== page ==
Farm mechanization plays a significant role in every nation's economy. However, it is often misconstrued to mean modernization, beneficial only to industrialized countries with highly mechanized agriculture. Developing countries often have to rely on a variety of imported farm machines, which are seldom appropriate for small farms.
In many parts of the Asian region, the most pressing need is to feed a growing human population. This requires sustaining food production, which can be realized by increasing land and labor efficiency in agriculture through farm mechanization.
This international workshop challenged conventional notions by addressing issues concerning the development and utilization of small farm mechanization systems and technologies for the greater benefit of small-scale farmers. The activity provided a venue for the sharing of practical application of existing systems and technologies, as well as of strategies that will be most effective in tackling the very complex socioeconomic and environmental factors influencing the adoption and utilization of small farm machineries. Topics included: status and directions of small farm mechanization in the Asian and Pacific region; factors influencing the successful development, adoption, and utilization of small farm mechanization systems and technologies; problems, issues, and constraints in developing and introducing small farm mechanization systems and technologies to the end users; and recommendations to enhance small farm mechanization development and adoption, particularly in less-developed countries. Lessons from the more developed countries in the region were shared, particularly in terms of their experiences in corporate farming and land consolidation, which make the joint use of land physically easier, including the communal use of large farm machineries and other modern farm facilities.
Status of Small Farm Mechanization in Asia
The world agricultural scenario indicates that food security is the paramount concern of every nation. All technological advances in both developed and developing countries must gear towards increasing food production. Both the large-scale, specialized commercial agriculture, and small-scale mixed semi-subsistence types of agriculture play vital roles to attain this objective.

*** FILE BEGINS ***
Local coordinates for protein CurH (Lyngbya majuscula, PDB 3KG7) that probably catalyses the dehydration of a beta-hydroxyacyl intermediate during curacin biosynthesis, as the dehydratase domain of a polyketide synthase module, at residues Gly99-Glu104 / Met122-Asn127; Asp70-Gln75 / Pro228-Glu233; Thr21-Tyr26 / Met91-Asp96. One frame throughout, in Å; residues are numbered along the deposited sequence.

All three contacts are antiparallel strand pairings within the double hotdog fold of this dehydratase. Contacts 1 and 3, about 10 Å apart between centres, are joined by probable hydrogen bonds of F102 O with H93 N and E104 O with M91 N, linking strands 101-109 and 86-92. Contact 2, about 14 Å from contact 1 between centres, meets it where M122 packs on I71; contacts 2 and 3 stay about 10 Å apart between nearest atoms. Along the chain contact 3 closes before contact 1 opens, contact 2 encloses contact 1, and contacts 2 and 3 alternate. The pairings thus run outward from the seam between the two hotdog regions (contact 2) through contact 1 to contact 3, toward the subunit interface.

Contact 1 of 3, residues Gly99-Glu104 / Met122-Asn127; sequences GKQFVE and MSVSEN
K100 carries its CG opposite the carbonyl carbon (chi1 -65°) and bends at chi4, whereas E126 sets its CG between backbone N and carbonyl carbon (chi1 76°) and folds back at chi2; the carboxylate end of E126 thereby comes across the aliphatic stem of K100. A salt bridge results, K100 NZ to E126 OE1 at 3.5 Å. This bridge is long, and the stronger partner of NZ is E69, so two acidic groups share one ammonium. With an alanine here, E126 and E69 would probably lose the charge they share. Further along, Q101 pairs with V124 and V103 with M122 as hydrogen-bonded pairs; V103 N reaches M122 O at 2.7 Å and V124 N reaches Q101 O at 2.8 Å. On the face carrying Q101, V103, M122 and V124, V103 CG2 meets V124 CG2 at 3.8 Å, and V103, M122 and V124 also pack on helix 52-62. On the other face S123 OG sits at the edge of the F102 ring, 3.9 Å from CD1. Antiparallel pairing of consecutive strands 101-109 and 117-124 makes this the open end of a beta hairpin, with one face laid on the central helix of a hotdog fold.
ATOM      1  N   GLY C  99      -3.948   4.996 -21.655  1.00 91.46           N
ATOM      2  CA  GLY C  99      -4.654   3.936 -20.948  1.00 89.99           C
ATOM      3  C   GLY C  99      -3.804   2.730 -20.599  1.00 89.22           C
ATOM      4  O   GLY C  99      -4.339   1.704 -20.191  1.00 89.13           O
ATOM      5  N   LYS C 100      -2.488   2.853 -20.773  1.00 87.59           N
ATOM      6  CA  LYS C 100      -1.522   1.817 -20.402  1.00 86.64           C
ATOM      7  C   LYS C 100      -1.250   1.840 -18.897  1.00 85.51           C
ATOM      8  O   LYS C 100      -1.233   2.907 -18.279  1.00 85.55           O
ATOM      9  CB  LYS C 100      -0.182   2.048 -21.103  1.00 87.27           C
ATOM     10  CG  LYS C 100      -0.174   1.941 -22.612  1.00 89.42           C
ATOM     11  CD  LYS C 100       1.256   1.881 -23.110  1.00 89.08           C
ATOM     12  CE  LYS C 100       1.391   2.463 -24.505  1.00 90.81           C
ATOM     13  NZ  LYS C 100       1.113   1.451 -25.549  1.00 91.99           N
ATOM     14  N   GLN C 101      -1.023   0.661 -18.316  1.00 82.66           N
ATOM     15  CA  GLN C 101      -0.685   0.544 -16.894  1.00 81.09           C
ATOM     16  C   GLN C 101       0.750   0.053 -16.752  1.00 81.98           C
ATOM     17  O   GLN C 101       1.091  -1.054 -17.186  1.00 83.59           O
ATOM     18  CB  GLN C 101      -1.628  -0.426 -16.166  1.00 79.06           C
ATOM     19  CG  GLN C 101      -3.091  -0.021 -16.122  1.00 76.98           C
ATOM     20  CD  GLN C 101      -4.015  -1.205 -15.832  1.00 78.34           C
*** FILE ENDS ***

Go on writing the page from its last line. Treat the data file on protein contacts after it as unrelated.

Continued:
The average operational farm size in Asia ranges from 1.0 to 3.7 hectares, with Thailand topping the list. Research expenditures for agriculture are 0.4 percent for low-income countries; 2 percent for middle-income countries; and almost 2.5 percent for high-income countries. The share of the Asian and Pacific region in the global agriculture machinery consumption is only 10 percent compared with Europe, which has the highest share of 80 percent. As of 2002, Japan had the highest number (1,042,000 units) of harvesters-threshers in use, followed by China (197,000 units), while Sri Lanka had the lowest number of only 10 units of harvester-threshers.
Asian agriculture is rapidly increasing with the rise in farm mechanization support. Most developing countries in the region are now in transition from labor intensive to control intensive agriculture. Precision agriculture and automation is the current trend in agricultural mechanization. Irrigation system machines, planting machines, powered sprayers, combine harvesters, dryers using biomass fuel, silo and storage handling, and advanced and high quality rice mill machines are likely to be adopted by Asian farmers in the the near future.
Case Studies on Small Farm Mechanization: Strategies and Approaches
Land consolidation is a successful approach in Japan to mechanize the previously small farm landholdings. The government's strong political will and commitment coupled with the farmers' cooperation contributed to the success of land consolidation. The consolidated fields allowed for the entry and travel of tractors and other implements, provision of efficient field irrigation and drainage, road access systems, and the establishment of on-farm post harvest facilities and other infrastructures.
The experience in Korea proves the appropriateness of mechanizing the production and post-harvest operations of horticultural crops planted mostly in the uplands with 7 percent slope and above. These sloping lands comprise 61.6 percent of the country's total cultivated area. The country's integrated mechanization system employs the use of appropriate farm machinery and implements, from the seedling nursery to production to post-harvest. Focus is on competitive crops like ginseng, carrot, garlic, Chinese cabbage, Chinese leek, red pepper, and onions.
The key to the successful implementation of the village-based cashew nut processing in the Philippines lies on several factors such as appropriateness of small-scale machine, skill-building and market-linkaging activities, networking with other government agencies, full support of the local government unit, initial funding assistance from outside source, and positive and active collaboration of the cooperator.